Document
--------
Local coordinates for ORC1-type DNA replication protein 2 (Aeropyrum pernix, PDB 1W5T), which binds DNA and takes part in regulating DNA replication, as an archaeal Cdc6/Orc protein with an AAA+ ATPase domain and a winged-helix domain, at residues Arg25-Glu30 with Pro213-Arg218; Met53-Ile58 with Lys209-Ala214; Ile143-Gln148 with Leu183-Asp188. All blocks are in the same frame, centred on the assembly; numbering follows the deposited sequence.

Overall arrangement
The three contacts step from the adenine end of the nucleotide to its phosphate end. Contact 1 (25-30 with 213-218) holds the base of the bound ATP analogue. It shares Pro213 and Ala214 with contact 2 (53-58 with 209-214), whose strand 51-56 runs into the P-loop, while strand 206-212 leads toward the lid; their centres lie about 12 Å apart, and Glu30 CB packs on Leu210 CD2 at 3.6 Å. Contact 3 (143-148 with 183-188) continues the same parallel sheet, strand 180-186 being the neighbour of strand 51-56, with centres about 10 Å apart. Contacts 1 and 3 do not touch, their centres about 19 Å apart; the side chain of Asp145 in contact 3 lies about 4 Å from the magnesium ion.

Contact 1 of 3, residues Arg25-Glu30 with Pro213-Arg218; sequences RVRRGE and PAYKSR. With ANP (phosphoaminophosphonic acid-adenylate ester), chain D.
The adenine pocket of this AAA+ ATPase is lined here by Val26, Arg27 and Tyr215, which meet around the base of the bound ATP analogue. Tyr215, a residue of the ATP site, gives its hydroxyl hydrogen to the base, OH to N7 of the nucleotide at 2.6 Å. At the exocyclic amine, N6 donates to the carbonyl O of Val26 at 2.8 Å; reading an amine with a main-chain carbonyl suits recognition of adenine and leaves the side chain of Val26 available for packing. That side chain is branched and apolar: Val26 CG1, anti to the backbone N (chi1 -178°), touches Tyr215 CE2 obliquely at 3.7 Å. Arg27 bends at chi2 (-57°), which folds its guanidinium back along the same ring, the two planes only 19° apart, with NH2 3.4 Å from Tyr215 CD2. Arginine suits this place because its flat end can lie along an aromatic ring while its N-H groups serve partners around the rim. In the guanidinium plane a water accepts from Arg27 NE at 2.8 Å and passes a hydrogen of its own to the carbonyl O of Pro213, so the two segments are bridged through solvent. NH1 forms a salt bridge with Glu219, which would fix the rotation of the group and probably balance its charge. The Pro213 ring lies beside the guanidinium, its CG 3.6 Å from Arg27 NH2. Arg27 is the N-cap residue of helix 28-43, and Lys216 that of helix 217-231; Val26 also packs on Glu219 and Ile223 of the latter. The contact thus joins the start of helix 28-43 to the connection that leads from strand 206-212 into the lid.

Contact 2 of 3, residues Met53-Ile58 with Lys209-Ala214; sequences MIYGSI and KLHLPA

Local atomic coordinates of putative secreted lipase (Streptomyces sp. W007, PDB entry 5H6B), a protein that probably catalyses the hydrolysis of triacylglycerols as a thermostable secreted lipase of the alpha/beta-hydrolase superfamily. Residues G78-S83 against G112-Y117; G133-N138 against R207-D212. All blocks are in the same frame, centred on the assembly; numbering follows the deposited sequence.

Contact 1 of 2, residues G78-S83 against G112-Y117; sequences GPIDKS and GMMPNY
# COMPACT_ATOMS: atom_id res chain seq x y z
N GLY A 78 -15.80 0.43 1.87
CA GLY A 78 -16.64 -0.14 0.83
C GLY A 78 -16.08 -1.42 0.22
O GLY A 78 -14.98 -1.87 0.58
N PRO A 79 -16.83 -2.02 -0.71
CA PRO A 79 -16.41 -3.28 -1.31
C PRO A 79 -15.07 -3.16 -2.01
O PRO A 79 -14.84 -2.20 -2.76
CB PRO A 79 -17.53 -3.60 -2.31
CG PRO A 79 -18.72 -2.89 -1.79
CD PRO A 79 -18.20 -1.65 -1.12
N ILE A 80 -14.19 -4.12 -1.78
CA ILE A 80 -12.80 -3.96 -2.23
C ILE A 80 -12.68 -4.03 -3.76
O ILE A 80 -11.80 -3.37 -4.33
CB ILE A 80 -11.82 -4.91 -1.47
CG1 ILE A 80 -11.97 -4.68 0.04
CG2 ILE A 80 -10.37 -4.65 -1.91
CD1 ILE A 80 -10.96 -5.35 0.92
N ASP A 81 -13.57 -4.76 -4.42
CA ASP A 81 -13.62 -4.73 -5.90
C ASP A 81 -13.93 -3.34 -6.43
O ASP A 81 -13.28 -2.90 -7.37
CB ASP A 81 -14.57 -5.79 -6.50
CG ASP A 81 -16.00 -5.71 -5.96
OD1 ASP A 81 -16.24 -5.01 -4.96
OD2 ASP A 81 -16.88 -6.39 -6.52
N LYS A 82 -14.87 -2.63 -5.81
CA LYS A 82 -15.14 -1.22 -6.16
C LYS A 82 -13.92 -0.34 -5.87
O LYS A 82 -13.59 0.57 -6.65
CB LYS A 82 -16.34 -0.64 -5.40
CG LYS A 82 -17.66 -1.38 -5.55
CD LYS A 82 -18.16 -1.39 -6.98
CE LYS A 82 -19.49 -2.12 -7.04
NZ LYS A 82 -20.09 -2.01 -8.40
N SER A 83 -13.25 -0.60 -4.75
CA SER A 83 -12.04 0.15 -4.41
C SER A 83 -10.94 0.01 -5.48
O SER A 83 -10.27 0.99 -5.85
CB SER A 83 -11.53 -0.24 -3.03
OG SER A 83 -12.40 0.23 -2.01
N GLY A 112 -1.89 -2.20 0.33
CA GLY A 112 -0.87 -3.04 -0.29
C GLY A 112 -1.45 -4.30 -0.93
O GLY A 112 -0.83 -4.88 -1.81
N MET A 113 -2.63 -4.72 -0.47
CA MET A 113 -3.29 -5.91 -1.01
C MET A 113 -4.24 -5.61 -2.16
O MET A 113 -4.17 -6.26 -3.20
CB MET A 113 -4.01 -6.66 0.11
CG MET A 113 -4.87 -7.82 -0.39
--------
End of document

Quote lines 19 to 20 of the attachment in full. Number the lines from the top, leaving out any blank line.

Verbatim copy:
CG PRO A 79 -18.72 -2.89 -1.79
CD PRO A 79 -18.20 -1.65 -1.12